Haney and DeMauro win Stewart Award
Professors Kanathy Haney and Sandra DeMauro, two of Palm Beach State College’s newest faculty members, are this year’s winners of the Stewart Distinguished Teaching Award.
The recipients were announced during Convocation Aug. 21 where President Ava L. Parker and other College leaders welcomed faculty and staff for the 2017-2018 academic year. The Stewart Distinguished Teaching Award is the highest award presented by the College to faculty. It recognizes faculty and program instructors who use interactive learning to promote student engagement, and it comes with a $5,000 cash prize.
As part of the self-nomination process, professors must demonstrate that they go beyond the norm by developing, implementing, assessing and analyzing innovative learning practices to help students succeed in reaching their academic goals.
Haney was chosen for a project requiring students to identify a health topic to explore throughout the term and monitor how it applies to their lives. The students keep a paper, notebook or electronic journal documenting their experiences with the topic and monitor how it is portrayed in the media. They develop a public service announcement or infographic that is presented at the end of the term.
“Their goal is to come up with enough information in a project to correct what people misunderstand because a lot of people don’t have accurate health information,’’ said Haney, who began teaching at PBSC as an adjunct instructor in spring 2014 before becoming a full time professor in fall of that year. “I am truly honored to have been chosen by my fellow colleagues for the project that has evolved since I first started as an adjunct. It has been a wonderful experience to watch my students develop their health literacy projects to decrease health disparities. The infographics and PSAs my students have made are amazing health communication pieces that can be just what people need to see in order to make changes in their lives and health habits. I have the privilege of learning from the unique perspective of each of my students.”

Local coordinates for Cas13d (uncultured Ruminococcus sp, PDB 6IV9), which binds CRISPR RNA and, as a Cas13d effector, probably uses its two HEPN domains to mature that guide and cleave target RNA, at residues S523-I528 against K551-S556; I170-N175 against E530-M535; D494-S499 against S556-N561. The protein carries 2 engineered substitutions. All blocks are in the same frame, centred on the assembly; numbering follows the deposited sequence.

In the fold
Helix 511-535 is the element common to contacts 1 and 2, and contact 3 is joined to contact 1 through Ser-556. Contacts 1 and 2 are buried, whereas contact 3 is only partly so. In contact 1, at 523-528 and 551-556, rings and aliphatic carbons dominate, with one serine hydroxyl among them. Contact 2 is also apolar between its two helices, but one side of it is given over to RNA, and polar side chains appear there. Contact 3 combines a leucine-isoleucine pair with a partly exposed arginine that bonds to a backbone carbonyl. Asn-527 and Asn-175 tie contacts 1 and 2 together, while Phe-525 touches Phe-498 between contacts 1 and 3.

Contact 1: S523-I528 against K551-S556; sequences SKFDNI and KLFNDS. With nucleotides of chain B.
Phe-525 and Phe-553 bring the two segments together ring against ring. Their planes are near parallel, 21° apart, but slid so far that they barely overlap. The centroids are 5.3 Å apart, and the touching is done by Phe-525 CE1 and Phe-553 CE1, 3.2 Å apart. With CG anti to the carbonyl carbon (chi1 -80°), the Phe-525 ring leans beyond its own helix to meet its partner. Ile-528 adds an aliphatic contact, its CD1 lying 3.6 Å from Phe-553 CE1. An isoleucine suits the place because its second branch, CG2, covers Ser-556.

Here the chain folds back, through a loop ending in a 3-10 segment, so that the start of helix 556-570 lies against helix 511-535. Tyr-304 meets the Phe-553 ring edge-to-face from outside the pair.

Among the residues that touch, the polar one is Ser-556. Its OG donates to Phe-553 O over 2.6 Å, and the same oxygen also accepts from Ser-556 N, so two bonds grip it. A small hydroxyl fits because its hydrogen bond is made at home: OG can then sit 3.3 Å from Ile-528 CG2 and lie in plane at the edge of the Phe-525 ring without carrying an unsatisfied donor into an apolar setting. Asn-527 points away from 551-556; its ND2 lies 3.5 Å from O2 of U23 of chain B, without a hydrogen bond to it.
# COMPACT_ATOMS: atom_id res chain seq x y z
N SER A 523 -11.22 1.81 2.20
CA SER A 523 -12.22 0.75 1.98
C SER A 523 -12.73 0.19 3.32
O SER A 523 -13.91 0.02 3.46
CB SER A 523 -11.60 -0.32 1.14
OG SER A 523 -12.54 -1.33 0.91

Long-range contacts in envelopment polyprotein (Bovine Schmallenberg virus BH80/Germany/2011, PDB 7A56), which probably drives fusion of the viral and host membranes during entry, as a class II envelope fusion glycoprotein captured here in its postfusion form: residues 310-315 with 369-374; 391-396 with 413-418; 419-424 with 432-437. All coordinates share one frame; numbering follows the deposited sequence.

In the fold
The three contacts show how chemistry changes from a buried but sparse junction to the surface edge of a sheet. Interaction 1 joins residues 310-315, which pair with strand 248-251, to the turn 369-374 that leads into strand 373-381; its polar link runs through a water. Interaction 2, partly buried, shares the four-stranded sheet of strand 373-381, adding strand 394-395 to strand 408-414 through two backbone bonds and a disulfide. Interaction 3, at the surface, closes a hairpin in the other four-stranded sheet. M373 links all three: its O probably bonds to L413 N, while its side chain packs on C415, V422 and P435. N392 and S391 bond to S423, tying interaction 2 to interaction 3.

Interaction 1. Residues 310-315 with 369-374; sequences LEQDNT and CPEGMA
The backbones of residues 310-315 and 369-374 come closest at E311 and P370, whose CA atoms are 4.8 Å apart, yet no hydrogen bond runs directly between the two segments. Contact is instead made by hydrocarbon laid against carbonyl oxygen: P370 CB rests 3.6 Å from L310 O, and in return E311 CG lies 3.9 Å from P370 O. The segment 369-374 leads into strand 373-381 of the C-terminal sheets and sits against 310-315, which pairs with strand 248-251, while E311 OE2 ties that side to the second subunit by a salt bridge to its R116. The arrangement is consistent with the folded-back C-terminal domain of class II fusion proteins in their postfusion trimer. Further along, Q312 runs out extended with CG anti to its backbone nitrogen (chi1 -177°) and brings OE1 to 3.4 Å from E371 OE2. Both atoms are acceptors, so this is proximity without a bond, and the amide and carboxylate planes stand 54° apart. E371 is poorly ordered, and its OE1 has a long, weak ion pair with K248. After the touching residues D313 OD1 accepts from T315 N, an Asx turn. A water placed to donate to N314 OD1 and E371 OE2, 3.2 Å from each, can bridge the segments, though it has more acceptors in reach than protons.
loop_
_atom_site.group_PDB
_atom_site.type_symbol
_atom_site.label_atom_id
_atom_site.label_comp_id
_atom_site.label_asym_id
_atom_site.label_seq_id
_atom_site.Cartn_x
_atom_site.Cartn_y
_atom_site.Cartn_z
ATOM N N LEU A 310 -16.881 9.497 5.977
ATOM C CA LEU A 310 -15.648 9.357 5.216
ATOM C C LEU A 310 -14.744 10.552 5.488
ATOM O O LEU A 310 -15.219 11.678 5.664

DeMauro, who began teaching as an adjunct instructor of Introduction to the College Experience in fall 2011 before becoming full time in fall 2014, was selected for a community-based learning project for students enrolled in the honors section of the course. Her students read last year’s common reader, “The Immortal Life of Henrietta Lacks” during the first month of class. In groups, they discussed various prevalent themes in the book. They identified and discussed over 20 themes, and then they worked in groups to identify those they would use for a community based learning project. One group organized, in partnership with the College-Wide Counseling Center, a “Relax on the Lawn” event to address the importance of mental health and seeking help from available resources. Another group coordinated a Diversity Awareness campaign event held in the library. The other two groups were involved in cancer awareness events.
“I was so proud of my students because they went above and beyond in planning and executing their projects. They not only learned about an amazing personal story, they experienced the value of community engagement,’’ DeMauro said. “I am so honored be recognized for this award, and I look forward to this semester as we use the common reader, “I Am Malala.”
Dr. Anita Kaplan, dean of the bachelor degree programs who chairs the selection committee, said about a dozen nomination packets were submitted. She applauded the winners for their projects as they encouraged student interaction and collaboration. “Team building and team work is very important for our students.”